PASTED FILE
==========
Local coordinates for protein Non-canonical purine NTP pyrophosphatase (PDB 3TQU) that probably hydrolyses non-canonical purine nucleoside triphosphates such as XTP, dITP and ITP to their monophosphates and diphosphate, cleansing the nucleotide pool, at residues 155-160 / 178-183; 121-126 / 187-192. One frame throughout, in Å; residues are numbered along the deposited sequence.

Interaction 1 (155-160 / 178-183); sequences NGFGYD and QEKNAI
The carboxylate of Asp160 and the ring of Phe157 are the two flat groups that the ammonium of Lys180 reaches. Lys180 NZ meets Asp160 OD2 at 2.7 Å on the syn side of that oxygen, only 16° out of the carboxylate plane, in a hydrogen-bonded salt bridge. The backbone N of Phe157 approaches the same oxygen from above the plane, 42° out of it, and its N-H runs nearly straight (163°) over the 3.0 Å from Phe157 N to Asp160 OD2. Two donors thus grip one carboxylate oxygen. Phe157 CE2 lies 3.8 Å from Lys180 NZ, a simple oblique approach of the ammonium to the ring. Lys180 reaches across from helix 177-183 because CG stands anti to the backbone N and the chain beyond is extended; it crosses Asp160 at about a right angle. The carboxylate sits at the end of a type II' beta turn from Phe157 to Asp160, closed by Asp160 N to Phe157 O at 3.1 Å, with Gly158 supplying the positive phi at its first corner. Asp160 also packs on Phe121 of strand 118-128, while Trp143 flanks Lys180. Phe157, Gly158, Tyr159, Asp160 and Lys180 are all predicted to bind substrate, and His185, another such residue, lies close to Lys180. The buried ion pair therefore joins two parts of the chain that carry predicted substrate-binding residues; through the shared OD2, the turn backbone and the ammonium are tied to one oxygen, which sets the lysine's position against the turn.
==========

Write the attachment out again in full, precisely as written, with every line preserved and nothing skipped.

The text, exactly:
Local coordinates for protein Non-canonical purine NTP pyrophosphatase (PDB 3TQU) that probably hydrolyses non-canonical purine nucleoside triphosphates such as XTP, dITP and ITP to their monophosphates and diphosphate, cleansing the nucleotide pool, at residues 155-160 / 178-183; 121-126 / 187-192. One frame throughout, in Å; residues are numbered along the deposited sequence.

Interaction 1 (155-160 / 178-183); sequences NGFGYD and QEKNAI
The carboxylate of Asp160 and the ring of Phe157 are the two flat groups that the ammonium of Lys180 reaches. Lys180 NZ meets Asp160 OD2 at 2.7 Å on the syn side of that oxygen, only 16° out of the carboxylate plane, in a hydrogen-bonded salt bridge. The backbone N of Phe157 approaches the same oxygen from above the plane, 42° out of it, and its N-H runs nearly straight (163°) over the 3.0 Å from Phe157 N to Asp160 OD2. Two donors thus grip one carboxylate oxygen. Phe157 CE2 lies 3.8 Å from Lys180 NZ, a simple oblique approach of the ammonium to the ring. Lys180 reaches across from helix 177-183 because CG stands anti to the backbone N and the chain beyond is extended; it crosses Asp160 at about a right angle. The carboxylate sits at the end of a type II' beta turn from Phe157 to Asp160, closed by Asp160 N to Phe157 O at 3.1 Å, with Gly158 supplying the positive phi at its first corner. Asp160 also packs on Phe121 of strand 118-128, while Trp143 flanks Lys180. Phe157, Gly158, Tyr159, Asp160 and Lys180 are all predicted to bind substrate, and His185, another such residue, lies close to Lys180. The buried ion pair therefore joins two parts of the chain that carry predicted substrate-binding residues; through the shared OD2, the turn backbone and the ammonium are tied to one oxygen, which sets the lysine's position against the turn.